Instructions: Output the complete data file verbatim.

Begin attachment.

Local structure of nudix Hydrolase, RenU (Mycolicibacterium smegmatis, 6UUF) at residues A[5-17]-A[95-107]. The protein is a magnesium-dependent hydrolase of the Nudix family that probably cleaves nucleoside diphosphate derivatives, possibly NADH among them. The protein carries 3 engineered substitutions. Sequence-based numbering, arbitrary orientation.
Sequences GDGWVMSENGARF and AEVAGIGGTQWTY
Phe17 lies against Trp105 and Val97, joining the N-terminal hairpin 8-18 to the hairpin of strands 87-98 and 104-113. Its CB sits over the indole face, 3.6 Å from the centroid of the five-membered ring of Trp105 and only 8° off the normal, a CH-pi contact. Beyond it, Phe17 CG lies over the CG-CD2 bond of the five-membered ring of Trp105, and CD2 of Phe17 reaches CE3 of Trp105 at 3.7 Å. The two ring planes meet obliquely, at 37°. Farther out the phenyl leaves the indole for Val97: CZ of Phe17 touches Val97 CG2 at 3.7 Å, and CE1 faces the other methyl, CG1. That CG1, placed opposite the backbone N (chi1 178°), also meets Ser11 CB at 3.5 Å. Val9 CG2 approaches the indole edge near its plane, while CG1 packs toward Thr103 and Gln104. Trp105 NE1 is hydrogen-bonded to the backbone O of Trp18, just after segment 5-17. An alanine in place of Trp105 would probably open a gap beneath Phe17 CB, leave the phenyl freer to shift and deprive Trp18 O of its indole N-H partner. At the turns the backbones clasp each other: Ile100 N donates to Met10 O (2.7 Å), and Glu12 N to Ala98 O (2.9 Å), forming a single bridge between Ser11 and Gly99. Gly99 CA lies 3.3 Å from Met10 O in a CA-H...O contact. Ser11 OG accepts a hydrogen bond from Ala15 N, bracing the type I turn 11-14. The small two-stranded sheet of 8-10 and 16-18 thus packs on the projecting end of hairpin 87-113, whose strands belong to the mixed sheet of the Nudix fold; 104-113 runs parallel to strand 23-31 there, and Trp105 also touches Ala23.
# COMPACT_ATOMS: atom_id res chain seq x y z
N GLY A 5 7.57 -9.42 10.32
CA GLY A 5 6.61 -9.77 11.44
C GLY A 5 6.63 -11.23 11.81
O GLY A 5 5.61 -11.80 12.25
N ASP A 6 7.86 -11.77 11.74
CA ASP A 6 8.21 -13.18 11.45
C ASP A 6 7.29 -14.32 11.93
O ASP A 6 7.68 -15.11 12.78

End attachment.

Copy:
Local structure of nudix Hydrolase, RenU (Mycolicibacterium smegmatis, 6UUF) at residues A[5-17]-A[95-107]. The protein is a magnesium-dependent hydrolase of the Nudix family that probably cleaves nucleoside diphosphate derivatives, possibly NADH among them. The protein carries 3 engineered substitutions. Sequence-based numbering, arbitrary orientation.
Sequences GDGWVMSENGARF and AEVAGIGGTQWTY
Phe17 lies against Trp105 and Val97, joining the N-terminal hairpin 8-18 to the hairpin of strands 87-98 and 104-113. Its CB sits over the indole face, 3.6 Å from the centroid of the five-membered ring of Trp105 and only 8° off the normal, a CH-pi contact. Beyond it, Phe17 CG lies over the CG-CD2 bond of the five-membered ring of Trp105, and CD2 of Phe17 reaches CE3 of Trp105 at 3.7 Å. The two ring planes meet obliquely, at 37°. Farther out the phenyl leaves the indole for Val97: CZ of Phe17 touches Val97 CG2 at 3.7 Å, and CE1 faces the other methyl, CG1. That CG1, placed opposite the backbone N (chi1 178°), also meets Ser11 CB at 3.5 Å. Val9 CG2 approaches the indole edge near its plane, while CG1 packs toward Thr103 and Gln104. Trp105 NE1 is hydrogen-bonded to the backbone O of Trp18, just after segment 5-17. An alanine in place of Trp105 would probably open a gap beneath Phe17 CB, leave the phenyl freer to shift and deprive Trp18 O of its indole N-H partner. At the turns the backbones clasp each other: Ile100 N donates to Met10 O (2.7 Å), and Glu12 N to Ala98 O (2.9 Å), forming a single bridge between Ser11 and Gly99. Gly99 CA lies 3.3 Å from Met10 O in a CA-H...O contact. Ser11 OG accepts a hydrogen bond from Ala15 N, bracing the type I turn 11-14. The small two-stranded sheet of 8-10 and 16-18 thus packs on the projecting end of hairpin 87-113, whose strands belong to the mixed sheet of the Nudix fold; 104-113 runs parallel to strand 23-31 there, and Trp105 also touches Ala23.
# COMPACT_ATOMS: atom_id res chain seq x y z
N GLY A 5 7.57 -9.42 10.32
CA GLY A 5 6.61 -9.77 11.44
C GLY A 5 6.63 -11.23 11.81
O GLY A 5 5.61 -11.80 12.25
N ASP A 6 7.86 -11.77 11.74
CA ASP A 6 8.21 -13.18 11.45
C ASP A 6 7.29 -14.32 11.93
O ASP A 6 7.68 -15.11 12.78